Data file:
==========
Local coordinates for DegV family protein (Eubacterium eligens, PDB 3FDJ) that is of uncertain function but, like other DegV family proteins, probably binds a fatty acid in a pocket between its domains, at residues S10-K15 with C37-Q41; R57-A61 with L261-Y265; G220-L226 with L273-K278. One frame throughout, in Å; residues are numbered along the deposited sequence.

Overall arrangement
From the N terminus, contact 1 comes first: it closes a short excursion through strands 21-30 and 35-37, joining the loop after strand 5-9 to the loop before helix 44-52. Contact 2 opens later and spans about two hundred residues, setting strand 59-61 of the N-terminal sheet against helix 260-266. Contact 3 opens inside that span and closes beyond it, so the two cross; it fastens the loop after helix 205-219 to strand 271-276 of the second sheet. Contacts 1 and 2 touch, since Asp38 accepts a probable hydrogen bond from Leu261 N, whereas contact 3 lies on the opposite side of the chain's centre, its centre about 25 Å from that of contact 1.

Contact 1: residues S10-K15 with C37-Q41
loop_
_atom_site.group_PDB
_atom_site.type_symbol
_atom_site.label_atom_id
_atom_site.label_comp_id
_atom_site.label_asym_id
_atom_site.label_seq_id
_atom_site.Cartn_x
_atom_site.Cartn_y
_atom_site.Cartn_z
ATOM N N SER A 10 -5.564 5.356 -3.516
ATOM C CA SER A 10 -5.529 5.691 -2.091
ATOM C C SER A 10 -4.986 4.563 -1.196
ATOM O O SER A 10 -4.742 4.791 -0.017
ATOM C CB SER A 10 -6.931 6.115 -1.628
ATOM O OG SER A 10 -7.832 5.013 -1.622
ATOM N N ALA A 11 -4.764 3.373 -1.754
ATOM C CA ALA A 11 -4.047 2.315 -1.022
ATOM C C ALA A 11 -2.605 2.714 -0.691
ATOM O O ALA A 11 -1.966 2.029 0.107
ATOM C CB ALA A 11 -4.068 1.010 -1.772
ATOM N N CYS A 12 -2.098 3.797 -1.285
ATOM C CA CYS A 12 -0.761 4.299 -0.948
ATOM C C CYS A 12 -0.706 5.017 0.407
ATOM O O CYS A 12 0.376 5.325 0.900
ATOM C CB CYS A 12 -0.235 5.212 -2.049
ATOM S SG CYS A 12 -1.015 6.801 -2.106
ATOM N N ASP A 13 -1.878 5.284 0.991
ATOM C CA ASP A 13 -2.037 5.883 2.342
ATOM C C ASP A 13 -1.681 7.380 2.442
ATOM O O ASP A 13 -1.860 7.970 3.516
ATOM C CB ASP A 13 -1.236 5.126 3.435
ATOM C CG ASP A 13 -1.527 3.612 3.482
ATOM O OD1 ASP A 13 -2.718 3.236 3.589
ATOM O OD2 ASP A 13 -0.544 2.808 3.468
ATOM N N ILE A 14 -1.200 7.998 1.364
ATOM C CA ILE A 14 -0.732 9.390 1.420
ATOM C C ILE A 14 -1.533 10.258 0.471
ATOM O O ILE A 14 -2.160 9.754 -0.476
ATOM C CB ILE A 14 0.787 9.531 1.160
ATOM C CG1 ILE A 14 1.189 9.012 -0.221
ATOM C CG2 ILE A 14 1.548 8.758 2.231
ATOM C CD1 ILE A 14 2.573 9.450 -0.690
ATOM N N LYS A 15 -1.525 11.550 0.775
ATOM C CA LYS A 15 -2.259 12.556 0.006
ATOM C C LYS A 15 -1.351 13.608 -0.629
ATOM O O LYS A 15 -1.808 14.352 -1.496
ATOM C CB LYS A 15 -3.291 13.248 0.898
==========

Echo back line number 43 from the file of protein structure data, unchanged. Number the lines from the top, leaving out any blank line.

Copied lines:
ATOM O O ILE A 14 -2.160 9.754 -0.476